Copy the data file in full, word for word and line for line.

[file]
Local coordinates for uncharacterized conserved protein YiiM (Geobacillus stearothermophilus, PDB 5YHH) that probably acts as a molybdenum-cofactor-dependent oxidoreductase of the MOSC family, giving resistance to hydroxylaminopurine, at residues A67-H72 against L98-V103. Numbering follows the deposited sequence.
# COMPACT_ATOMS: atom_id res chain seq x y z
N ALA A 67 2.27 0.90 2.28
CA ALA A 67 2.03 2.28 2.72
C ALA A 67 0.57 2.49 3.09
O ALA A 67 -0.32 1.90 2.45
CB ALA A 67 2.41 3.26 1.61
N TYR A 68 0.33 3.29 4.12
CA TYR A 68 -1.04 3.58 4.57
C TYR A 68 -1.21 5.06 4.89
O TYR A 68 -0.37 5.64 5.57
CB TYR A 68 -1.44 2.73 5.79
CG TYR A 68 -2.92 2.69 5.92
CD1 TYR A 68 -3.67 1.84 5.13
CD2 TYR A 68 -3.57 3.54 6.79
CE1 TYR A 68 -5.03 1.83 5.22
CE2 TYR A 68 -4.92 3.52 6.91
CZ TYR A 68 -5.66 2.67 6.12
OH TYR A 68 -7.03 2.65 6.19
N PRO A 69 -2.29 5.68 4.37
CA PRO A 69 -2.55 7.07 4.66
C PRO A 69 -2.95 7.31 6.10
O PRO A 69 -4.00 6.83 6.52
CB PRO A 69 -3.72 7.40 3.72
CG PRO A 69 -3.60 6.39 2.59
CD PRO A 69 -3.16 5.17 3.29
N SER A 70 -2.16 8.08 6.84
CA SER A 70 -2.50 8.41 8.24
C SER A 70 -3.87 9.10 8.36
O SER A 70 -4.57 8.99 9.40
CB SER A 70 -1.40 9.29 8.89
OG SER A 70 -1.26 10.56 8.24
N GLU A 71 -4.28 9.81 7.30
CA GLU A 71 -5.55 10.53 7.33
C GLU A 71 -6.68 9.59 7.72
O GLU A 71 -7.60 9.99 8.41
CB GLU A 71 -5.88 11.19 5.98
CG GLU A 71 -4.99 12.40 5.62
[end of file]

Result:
Local coordinates for uncharacterized conserved protein YiiM (Geobacillus stearothermophilus, PDB 5YHH) that probably acts as a molybdenum-cofactor-dependent oxidoreductase of the MOSC family, giving resistance to hydroxylaminopurine, at residues A67-H72 against L98-V103. Numbering follows the deposited sequence.
# COMPACT_ATOMS: atom_id res chain seq x y z
N ALA A 67 2.27 0.90 2.28
CA ALA A 67 2.03 2.28 2.72
C ALA A 67 0.57 2.49 3.09
O ALA A 67 -0.32 1.90 2.45
CB ALA A 67 2.41 3.26 1.61
N TYR A 68 0.33 3.29 4.12
CA TYR A 68 -1.04 3.58 4.57
C TYR A 68 -1.21 5.06 4.89
O TYR A 68 -0.37 5.64 5.57
CB TYR A 68 -1.44 2.73 5.79
CG TYR A 68 -2.92 2.69 5.92
CD1 TYR A 68 -3.67 1.84 5.13
CD2 TYR A 68 -3.57 3.54 6.79
CE1 TYR A 68 -5.03 1.83 5.22
CE2 TYR A 68 -4.92 3.52 6.91
CZ TYR A 68 -5.66 2.67 6.12
OH TYR A 68 -7.03 2.65 6.19
N PRO A 69 -2.29 5.68 4.37
CA PRO A 69 -2.55 7.07 4.66
C PRO A 69 -2.95 7.31 6.10
O PRO A 69 -4.00 6.83 6.52
CB PRO A 69 -3.72 7.40 3.72
CG PRO A 69 -3.60 6.39 2.59
CD PRO A 69 -3.16 5.17 3.29
N SER A 70 -2.16 8.08 6.84
CA SER A 70 -2.50 8.41 8.24
C SER A 70 -3.87 9.10 8.36
O SER A 70 -4.57 8.99 9.40
CB SER A 70 -1.40 9.29 8.89
OG SER A 70 -1.26 10.56 8.24
N GLU A 71 -4.28 9.81 7.30
CA GLU A 71 -5.55 10.53 7.33
C GLU A 71 -6.68 9.59 7.72
O GLU A 71 -7.60 9.99 8.41
CB GLU A 71 -5.88 11.19 5.98
CG GLU A 71 -4.99 12.40 5.62